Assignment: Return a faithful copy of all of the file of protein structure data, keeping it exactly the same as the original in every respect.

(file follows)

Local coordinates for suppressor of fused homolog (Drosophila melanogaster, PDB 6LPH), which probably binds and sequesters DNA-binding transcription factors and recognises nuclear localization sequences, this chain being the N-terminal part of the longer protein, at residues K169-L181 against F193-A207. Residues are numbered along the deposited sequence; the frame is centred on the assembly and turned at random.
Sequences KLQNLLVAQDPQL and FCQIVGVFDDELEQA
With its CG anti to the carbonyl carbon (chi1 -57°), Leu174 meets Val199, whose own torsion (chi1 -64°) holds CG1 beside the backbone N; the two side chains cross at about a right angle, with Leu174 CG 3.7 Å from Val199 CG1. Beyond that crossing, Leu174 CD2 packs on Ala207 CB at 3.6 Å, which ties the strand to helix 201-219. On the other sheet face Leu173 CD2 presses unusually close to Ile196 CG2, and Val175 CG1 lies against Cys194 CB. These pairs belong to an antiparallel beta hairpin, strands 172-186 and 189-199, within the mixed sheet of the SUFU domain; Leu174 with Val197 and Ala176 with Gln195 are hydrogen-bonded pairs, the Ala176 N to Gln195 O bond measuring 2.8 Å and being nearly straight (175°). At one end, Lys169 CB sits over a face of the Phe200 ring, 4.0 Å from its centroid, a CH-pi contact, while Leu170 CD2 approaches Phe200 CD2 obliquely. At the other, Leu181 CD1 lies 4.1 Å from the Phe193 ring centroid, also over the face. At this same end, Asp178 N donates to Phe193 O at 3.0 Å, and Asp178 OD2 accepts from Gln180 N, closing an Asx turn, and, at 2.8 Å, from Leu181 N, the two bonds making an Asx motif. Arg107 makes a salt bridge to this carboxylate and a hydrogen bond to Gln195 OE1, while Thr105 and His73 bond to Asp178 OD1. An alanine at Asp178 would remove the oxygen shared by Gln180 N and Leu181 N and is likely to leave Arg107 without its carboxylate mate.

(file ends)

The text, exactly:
Local coordinates for suppressor of fused homolog (Drosophila melanogaster, PDB 6LPH), which probably binds and sequesters DNA-binding transcription factors and recognises nuclear localization sequences, this chain being the N-terminal part of the longer protein, at residues K169-L181 against F193-A207. Residues are numbered along the deposited sequence; the frame is centred on the assembly and turned at random.
Sequences KLQNLLVAQDPQL and FCQIVGVFDDELEQA
With its CG anti to the carbonyl carbon (chi1 -57°), Leu174 meets Val199, whose own torsion (chi1 -64°) holds CG1 beside the backbone N; the two side chains cross at about a right angle, with Leu174 CG 3.7 Å from Val199 CG1. Beyond that crossing, Leu174 CD2 packs on Ala207 CB at 3.6 Å, which ties the strand to helix 201-219. On the other sheet face Leu173 CD2 presses unusually close to Ile196 CG2, and Val175 CG1 lies against Cys194 CB. These pairs belong to an antiparallel beta hairpin, strands 172-186 and 189-199, within the mixed sheet of the SUFU domain; Leu174 with Val197 and Ala176 with Gln195 are hydrogen-bonded pairs, the Ala176 N to Gln195 O bond measuring 2.8 Å and being nearly straight (175°). At one end, Lys169 CB sits over a face of the Phe200 ring, 4.0 Å from its centroid, a CH-pi contact, while Leu170 CD2 approaches Phe200 CD2 obliquely. At the other, Leu181 CD1 lies 4.1 Å from the Phe193 ring centroid, also over the face. At this same end, Asp178 N donates to Phe193 O at 3.0 Å, and Asp178 OD2 accepts from Gln180 N, closing an Asx turn, and, at 2.8 Å, from Leu181 N, the two bonds making an Asx motif. Arg107 makes a salt bridge to this carboxylate and a hydrogen bond to Gln195 OE1, while Thr105 and His73 bond to Asp178 OD1. An alanine at Asp178 would remove the oxygen shared by Gln180 N and Leu181 N and is likely to leave Arg107 without its carboxylate mate.